One bloke says he was hunting on his boss's property about an hour out of Nowendoc earlier this year when he saw movement in the distance, then a figure. He brought his scope to bear and for a moment, he says, he and the fugitive Malcolm Naden stared down their gun barrels at one another. The moment ended and Naden disappeared again.
In another time or place it would be tempting to dismiss such a story, but Naden sightings, confirmed and unconfirmed, are common around the area.
The hunt for Malcolm Naden began seven years ago and 450 kilometres away in Dubbo. Back then Naden was living with his grandparents. In January that year Naden's cousin Lateesha disappeared and it soon became clear that police considered him a suspect.
Naden became a recluse. He spent his days in his spartan bedroom with the door bolted. Sometimes he would disappear into the night from the window.
''You never knew whether he was there or not,'' his aunt, Janette Lancaster, told the Herald in 2006. ''The boys would give him food through the window. Dad would leave fruit in a plastic bag on his door.''
This went on until June 20 that year, when Naden vanished. Three days later the strangled body of a family friend, 24-year-old mother of two Kristy Scholes, was found in his bedroom. He was also wanted over the indecent assault of a 15-year-old girl in Dubbo in 2004.
The hunt began. Naden had learnt bushcraft camping with his family as a child and been taught to wield a knife as a boner in the local abattoir. It seems he took his skills and went bush.
He was not seen again until December, when police closed down Western Plains Zoo in their first major attempt to capture him. They found evidence he had been living in the animal enclosures, including expertly butchered roo carcasses.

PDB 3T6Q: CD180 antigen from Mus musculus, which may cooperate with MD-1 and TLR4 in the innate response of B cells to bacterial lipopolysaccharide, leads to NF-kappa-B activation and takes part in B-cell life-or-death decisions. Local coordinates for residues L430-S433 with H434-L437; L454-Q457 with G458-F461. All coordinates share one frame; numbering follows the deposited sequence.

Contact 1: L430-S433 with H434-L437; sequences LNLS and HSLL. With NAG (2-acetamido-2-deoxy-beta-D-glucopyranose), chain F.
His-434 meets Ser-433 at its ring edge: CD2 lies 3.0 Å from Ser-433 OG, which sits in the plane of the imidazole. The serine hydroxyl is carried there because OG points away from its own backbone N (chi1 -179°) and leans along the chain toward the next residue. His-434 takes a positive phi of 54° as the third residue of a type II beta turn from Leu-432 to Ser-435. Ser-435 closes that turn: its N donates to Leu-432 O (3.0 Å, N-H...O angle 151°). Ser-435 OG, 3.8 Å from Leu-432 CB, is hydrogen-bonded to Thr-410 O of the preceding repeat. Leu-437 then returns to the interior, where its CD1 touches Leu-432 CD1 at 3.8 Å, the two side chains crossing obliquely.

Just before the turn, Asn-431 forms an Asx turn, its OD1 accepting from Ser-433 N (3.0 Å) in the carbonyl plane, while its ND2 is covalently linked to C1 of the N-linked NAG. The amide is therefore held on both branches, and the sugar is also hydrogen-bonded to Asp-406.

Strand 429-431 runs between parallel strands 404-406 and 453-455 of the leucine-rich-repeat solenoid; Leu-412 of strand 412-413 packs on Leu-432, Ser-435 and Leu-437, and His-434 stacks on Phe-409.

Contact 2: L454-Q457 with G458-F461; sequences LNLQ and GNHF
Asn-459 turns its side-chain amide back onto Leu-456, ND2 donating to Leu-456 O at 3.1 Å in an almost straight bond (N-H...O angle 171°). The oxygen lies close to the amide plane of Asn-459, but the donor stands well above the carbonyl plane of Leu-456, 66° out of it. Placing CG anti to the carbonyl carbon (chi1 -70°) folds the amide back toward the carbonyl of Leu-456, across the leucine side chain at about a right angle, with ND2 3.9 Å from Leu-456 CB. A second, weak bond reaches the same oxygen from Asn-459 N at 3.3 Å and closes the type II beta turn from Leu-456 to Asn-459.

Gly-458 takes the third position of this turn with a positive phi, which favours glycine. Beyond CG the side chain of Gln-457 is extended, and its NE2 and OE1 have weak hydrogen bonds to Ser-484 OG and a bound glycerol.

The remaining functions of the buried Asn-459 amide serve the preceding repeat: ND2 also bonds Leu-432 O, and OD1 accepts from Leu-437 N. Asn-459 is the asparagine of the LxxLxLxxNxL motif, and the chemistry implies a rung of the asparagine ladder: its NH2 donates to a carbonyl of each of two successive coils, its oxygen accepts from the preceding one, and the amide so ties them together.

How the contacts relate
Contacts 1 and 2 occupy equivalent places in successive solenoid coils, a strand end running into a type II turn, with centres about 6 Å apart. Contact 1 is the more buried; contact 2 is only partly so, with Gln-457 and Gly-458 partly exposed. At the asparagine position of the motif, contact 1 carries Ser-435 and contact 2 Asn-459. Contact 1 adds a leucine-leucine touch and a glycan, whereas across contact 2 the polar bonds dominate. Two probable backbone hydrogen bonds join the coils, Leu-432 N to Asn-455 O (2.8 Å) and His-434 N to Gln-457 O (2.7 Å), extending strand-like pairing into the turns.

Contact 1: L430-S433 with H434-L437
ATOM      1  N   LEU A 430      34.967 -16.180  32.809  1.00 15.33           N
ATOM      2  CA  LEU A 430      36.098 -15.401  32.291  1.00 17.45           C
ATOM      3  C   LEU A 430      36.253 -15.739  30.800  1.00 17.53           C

Two years later a reward of $50,000 was offered for information leading to Naden's capture. In 2008 Naden's DNA was found at a property east of Scone and over the next two years fingerprints were lifted from break-ins at Kempsey and Mt Mooney.
By then it was clear to police and locals how he was operating. Naden was moving constantly and stealing what he needed to supplement his game. He stole only what he needed - cold weather gear, camping equipment, binoculars and firearms.
So much gear has been taken in the region that sprawls over rugged terrain from the Barrington Tops in the south, north to Kempsey and west to Walcha, that it appears Naden may have a network of campsites, or caches.
Locals at Nowendoc have long talked about Naden's presence. Police investigate all local break-ins and never confirm or deny that they are on Naden's trail. But there are similarities beyond the theft of food and equipment.
The break-ins are neat. John Sutherland has had his house knocked over twice, and says on both occasions there was no mess and no damage aside from the forced window: ''It just left you with the feeling that he respected your place, not like other burglars.''
Locals say Naden broke into a home that now appears to be at the northern end of the current search area and drank all the Jones boys' beer, only to recap and replace the bottles. Another bloke tells the story of a rifle stolen only to be replaced with another.
Last February the reward for the information leading to Naden's capture was doubled to $100,000.
A fortnight ago the owners of the local motel knew an operation was afoot when police booked out most of their rooms for last weekend.
A mixture of detectives, Kempsey police and anti-terrorist officers started arriving eight days ago. Then fixed-wing aircraft swept the area last weekend, apparently using thermal imaging equipment, although police will not discuss their methods.
After dawn on Wednesday morning a team of anti-terrorist officers in camouflage closed on a camp besides a small creek just outside Nowendoc. One shot was fired and an officer hit in the shoulder. The 33-year-old was lucky, and is now recovering. But Naden was gone. It appeared the seventh major operation to capture him had failed.